- Art of the Sentence
- Book Clubbing
- Book Tour Confidential
- Broadside Thirty
- Carte du Jour
- Correspondent's Course
- Das Kolumne
- Flash Fidelity
- Flash Fridays
- Free Verse
- From The Vault
- I'm a Fan
- Lost & Found
- Tin House Books
- Writer's Workshop
Tweets by @Tin_House
Sign Up for News, Sales
News & Events
John Benditt in conversation with Nancy Pearl - University Bookstore Wednesday, February 25th, 7:00pm
There are these things that happen that we later look back upon with regret. Leaving my almost-fiancé was certainly one of these things.
Keith and I had once vacationed in Waterford, Marseilles, Gettysburg, Stockholm, Puerto Rico. We’d stayed at a bed and breakfast named for Abraham Lincoln and another for an old war colonel. We’d kayaked through Maine’s interior and spread jam over croissants in a Parisian hotel I remember now only for its spectacular view of Sacré Cœur. It was a surprise, that stunning view—we’d found the hotel for cheap and arrived late into the evening, and when we awoke to pull back the blinds, there it was, enormous along the hillside. The break-up was like that, too—suddenly, we were strangers. And when it happened, it happened fully, as if it had been that way all along. I didn’t know anything but our distance.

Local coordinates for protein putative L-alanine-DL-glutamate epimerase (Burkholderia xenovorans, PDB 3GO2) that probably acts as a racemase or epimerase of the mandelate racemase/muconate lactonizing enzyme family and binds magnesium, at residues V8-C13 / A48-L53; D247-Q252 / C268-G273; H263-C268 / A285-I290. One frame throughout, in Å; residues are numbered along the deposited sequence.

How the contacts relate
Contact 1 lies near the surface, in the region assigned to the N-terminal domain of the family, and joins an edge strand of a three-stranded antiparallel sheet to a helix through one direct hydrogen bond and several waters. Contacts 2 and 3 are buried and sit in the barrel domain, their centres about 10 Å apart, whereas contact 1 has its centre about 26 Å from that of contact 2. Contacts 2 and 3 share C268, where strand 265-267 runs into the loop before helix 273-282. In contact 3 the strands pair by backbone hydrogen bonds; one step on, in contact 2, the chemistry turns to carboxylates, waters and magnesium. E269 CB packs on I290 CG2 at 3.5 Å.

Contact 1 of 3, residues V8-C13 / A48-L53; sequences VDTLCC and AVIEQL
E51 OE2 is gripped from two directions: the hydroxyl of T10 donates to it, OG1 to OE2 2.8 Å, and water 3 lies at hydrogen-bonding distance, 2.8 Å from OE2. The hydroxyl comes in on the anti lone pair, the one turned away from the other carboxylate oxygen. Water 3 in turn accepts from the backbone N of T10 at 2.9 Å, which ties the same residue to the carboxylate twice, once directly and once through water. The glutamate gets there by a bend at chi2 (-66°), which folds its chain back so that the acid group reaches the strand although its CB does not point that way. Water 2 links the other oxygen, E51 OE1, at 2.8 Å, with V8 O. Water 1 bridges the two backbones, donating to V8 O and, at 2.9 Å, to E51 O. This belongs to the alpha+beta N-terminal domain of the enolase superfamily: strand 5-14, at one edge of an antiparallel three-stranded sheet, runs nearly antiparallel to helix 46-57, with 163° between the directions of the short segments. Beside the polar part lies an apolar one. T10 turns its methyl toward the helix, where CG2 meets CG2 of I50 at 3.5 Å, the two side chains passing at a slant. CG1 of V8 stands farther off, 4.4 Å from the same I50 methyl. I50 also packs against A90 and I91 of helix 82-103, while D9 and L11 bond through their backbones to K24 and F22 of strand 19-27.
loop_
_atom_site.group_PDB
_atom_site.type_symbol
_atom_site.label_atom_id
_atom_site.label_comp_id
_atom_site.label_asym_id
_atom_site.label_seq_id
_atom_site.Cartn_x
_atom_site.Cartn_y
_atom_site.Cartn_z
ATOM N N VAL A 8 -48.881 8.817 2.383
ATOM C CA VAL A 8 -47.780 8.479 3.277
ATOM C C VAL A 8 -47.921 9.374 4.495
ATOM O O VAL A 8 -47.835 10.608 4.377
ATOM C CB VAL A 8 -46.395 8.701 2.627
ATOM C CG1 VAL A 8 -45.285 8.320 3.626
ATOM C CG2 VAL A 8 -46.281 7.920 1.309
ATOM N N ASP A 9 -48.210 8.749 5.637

Of course, break-ups happen all the time and with such startling consistency that people are no longer interested in how they happen, or why. They just do, and are little deaths. Then those people go on to date new people, ones with extensive collections of pantyhose or dogs whose tags read Pepto-Bismol, jingling as they jump off furniture, and then they, too, break up, or else they stay together to the complete resentment of whomever came before. They host rustic, soft-lit weddings in the woods with strung up lights, or oceanic-themed ceremonies on wooden planks along the dunes. You know, the boardwalk lined with linen? The fabric draping down and towards the sea?
Keith seemed to know this the whole time—the idea of our temporal placement—or else he didn’t but it seemed that way. “Look back,” he was always saying, as if my memory was broken, a truth I’d later begin to believe. Look back, look back, look back, already mythologizing what we had. Now it’s how I remember him most.
It reminds me of skinning a knee—you know, how it hurts, but then that hurt is only amplified by the power of its own memory? The image of falling and that urgent pain?
I think now he must have meant at our past: how we met, my sweetest gestures, the view behind us on the road. My hand wrapping around a thermos. Our car tracing asphalt carved into earth. We wound and dipped beneath steely gray machinery as conveyers bigger than my body harvested minerals compressed by time.
Look back, he said so often, but I only ever thought, Regret.
As in the many things—both big and small—that already, we were leaving behind.